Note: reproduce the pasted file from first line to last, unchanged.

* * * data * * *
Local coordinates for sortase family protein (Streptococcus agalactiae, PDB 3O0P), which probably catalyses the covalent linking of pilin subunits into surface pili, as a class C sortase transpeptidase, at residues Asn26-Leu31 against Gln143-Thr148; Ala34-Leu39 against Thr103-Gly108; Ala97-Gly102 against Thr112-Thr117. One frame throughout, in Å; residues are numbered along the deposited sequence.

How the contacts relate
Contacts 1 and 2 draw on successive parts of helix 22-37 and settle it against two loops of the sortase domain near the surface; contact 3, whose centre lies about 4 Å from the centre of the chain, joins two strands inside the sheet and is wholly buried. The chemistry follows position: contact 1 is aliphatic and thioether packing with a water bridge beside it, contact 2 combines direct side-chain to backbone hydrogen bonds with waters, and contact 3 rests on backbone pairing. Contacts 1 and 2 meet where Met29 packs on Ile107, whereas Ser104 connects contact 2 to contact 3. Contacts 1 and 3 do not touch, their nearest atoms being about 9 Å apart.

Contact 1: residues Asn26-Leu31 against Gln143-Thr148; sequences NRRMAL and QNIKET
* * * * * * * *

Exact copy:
Local coordinates for sortase family protein (Streptococcus agalactiae, PDB 3O0P), which probably catalyses the covalent linking of pilin subunits into surface pili, as a class C sortase transpeptidase, at residues Asn26-Leu31 against Gln143-Thr148; Ala34-Leu39 against Thr103-Gly108; Ala97-Gly102 against Thr112-Thr117. One frame throughout, in Å; residues are numbered along the deposited sequence.

How the contacts relate
Contacts 1 and 2 draw on successive parts of helix 22-37 and settle it against two loops of the sortase domain near the surface; contact 3, whose centre lies about 4 Å from the centre of the chain, joins two strands inside the sheet and is wholly buried. The chemistry follows position: contact 1 is aliphatic and thioether packing with a water bridge beside it, contact 2 combines direct side-chain to backbone hydrogen bonds with waters, and contact 3 rests on backbone pairing. Contacts 1 and 2 meet where Met29 packs on Ile107, whereas Ser104 connects contact 2 to contact 3. Contacts 1 and 3 do not touch, their nearest atoms being about 9 Å apart.

Contact 1: residues Asn26-Leu31 against Gln143-Thr148; sequences NRRMAL and QNIKET